Digital value Waveform Sampling and Quantization time § § A waveform is sampled at a constant rate – every Dt § § § Each such sample represents the instantaneous amplitude at the instant of sampling “At 37 ms, the input is 1. 91341914513451451234311… V” Sampling converts a continuous time signal to a discrete time signal The sample can now be quantized (converted) into a digital value § § Quantization represents a continuous (analog) value with the closest discrete (digital) value “The sampled input voltage of 1. 91341914513451451234311… V is best represented by the code 0 x 018, since it is in the range of 1. 901 to 1. 9980 V which corresponds to code 0 x 018. ” ARM University Program Copyright © ARM Ltd 2013 7

Forward Transfer Function Equations What code n will the ADC use to represent voltage Vin? General Equation n = converted code Simplification with V-ref = 0 V Vin = sampled input voltage V+ref = upper voltage reference V-ref = lower voltage reference N = number of bits of resolution in ADC n=ê êë (V in - V-ref ) 2 N V+ ref - V-ref ëX û = I + 1/ 2ú úû n=ê êë n=ê ë (Vin ) 2 N V+ ref + 1/ 2ú úû 3. 30 v 210 + 1 / 2ú 5 v û floor function: nearest integer I such that I <= X floor(x+0. 5) rounds x to the nearest integer ARM University Program Copyright © ARM Ltd 2013 8 = 676

Inverse Transfer Function What range of voltages Vin_min to Vin_max does code n represent? General Equation n = converted code Simplification with V-ref = 0 V Vin_min = minimum input voltage for code n Vin_max = maximum input voltage for code n V+ref = upper voltage reference V-ref = lower voltage reference N = number of bits of resolution in ADC ARM University Program Copyright © ARM Ltd 2013 9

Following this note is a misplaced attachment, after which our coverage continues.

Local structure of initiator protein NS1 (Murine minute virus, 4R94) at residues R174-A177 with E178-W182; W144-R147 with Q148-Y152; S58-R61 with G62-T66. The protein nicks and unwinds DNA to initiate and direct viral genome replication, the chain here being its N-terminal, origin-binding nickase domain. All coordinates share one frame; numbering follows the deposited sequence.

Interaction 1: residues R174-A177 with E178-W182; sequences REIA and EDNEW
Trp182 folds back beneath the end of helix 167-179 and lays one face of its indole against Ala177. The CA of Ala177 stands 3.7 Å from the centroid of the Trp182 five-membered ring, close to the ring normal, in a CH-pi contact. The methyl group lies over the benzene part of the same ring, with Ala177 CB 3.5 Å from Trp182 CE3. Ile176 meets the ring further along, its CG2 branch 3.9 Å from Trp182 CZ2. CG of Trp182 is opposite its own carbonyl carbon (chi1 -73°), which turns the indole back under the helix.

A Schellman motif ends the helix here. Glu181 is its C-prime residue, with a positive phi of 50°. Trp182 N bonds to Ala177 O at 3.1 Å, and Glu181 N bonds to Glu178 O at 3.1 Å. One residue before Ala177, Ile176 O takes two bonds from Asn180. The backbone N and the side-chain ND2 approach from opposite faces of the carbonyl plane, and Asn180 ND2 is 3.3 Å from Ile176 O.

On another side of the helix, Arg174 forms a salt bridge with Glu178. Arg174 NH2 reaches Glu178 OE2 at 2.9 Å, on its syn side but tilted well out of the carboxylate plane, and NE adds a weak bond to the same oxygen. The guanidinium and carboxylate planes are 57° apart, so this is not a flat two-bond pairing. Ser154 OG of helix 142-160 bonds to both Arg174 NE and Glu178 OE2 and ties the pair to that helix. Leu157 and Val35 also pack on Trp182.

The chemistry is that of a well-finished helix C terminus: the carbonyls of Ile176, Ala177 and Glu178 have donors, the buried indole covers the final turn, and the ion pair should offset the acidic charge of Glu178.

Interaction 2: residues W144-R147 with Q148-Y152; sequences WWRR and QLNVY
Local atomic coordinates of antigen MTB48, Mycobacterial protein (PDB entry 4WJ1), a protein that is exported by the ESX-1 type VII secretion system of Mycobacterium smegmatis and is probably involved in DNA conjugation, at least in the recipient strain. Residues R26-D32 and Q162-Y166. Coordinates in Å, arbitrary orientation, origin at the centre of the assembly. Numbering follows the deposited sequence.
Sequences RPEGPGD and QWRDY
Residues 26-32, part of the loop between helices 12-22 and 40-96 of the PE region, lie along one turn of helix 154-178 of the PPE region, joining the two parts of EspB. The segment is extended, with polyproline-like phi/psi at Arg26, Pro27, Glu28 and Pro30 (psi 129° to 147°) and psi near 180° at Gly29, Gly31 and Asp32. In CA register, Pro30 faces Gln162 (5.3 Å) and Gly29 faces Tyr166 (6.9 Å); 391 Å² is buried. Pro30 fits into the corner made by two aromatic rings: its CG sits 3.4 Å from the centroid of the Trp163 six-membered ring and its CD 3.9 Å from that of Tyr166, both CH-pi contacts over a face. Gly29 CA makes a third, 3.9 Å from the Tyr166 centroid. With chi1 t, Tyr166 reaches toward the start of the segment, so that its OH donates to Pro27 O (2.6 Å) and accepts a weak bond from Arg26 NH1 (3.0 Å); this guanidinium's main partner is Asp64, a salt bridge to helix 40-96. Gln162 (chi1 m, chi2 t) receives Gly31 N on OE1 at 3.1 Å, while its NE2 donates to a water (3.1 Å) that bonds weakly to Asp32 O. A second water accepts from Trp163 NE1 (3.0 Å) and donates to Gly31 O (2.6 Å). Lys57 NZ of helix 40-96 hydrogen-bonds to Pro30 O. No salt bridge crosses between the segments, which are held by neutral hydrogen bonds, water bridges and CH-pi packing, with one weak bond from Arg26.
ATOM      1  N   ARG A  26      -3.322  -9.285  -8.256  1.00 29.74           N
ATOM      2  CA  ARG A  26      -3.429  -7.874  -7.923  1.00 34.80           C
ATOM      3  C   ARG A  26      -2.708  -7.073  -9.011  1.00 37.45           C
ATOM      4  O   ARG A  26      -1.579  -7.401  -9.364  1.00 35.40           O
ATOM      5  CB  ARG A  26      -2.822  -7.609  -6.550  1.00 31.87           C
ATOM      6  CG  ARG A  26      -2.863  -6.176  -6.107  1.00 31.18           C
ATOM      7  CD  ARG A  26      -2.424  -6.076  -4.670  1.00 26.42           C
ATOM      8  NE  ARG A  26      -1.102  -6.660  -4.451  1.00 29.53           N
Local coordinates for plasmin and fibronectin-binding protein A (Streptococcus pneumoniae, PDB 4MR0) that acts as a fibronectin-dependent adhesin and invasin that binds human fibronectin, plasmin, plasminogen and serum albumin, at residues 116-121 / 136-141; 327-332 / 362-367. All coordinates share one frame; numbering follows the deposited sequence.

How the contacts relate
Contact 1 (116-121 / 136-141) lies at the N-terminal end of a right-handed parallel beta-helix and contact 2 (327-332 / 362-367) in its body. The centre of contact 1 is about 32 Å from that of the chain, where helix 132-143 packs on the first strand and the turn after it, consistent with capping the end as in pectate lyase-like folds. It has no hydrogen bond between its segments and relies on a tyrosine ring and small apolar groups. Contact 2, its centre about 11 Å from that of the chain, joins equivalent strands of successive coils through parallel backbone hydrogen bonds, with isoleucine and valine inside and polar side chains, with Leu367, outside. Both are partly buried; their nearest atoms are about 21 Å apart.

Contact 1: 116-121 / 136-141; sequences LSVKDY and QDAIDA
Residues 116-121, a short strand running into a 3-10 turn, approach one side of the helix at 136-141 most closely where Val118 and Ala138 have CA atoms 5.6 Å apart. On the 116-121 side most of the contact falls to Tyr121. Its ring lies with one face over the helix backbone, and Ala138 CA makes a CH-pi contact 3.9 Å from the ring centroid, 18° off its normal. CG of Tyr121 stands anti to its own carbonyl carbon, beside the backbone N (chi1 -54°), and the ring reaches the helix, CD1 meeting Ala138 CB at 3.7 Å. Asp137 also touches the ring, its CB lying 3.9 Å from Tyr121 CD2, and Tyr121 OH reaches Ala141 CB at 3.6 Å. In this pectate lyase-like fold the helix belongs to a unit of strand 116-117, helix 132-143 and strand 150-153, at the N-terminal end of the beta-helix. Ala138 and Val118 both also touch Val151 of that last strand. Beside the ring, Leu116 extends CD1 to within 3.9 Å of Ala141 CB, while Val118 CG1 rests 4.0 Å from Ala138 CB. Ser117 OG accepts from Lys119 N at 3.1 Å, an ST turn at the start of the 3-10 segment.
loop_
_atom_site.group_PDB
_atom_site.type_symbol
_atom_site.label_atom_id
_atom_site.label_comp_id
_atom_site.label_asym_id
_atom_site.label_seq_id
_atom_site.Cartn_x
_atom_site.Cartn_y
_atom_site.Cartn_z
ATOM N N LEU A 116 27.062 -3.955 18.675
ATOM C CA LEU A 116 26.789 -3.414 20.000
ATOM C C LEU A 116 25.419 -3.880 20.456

What if the Reference Voltage is not known? § § Example - running off an unregulated battery (to save power) Measure a known voltage and an unknown voltage § § Many MCUs include an internal fixed voltage source which ADC can measure for this purpose Can also solve for Vref “My ADC tells me that channel 27 returns a code of 0 x 6543, so I can calculate that VREFSH = 1. 0 V * 216/0 x 6543 = … ARM University Program Copyright © ARM Ltd 2013 10

ANALOG TO DIGITAL CONVERSION CONCEPTS ARM University Program Copyright © ARM Ltd 2013 11

A/D – Flash Conversion § § § A multi-level voltage divider is 1 V used to set voltage levels over R the complete range of conversion. 7/8 V A comparator is used at each R level to determine whether the 6/8 V voltage is lower or higher than R the level. The series of comparator outputs 5/8 V are encoded to a binary number R in digital logic (a priority encoder) 4/8 V Components used § § 2 N resistors 2 N-1 comparators Note § § R Comparators + + 1 + + 0 + R This particular resistor divider generates voltages which are not 2/8 V offset by ½ bit, so maximum error is R 1 bit We could change this offset voltage 1/8 V by using resistors of values R, 2 R, R 2 R. . . 2 R, 3 R (starting at bottom) 1 Encoder - 3/8 V 1 0 + 0 - Vin ARM University Program Copyright © ARM Ltd 2013 12 3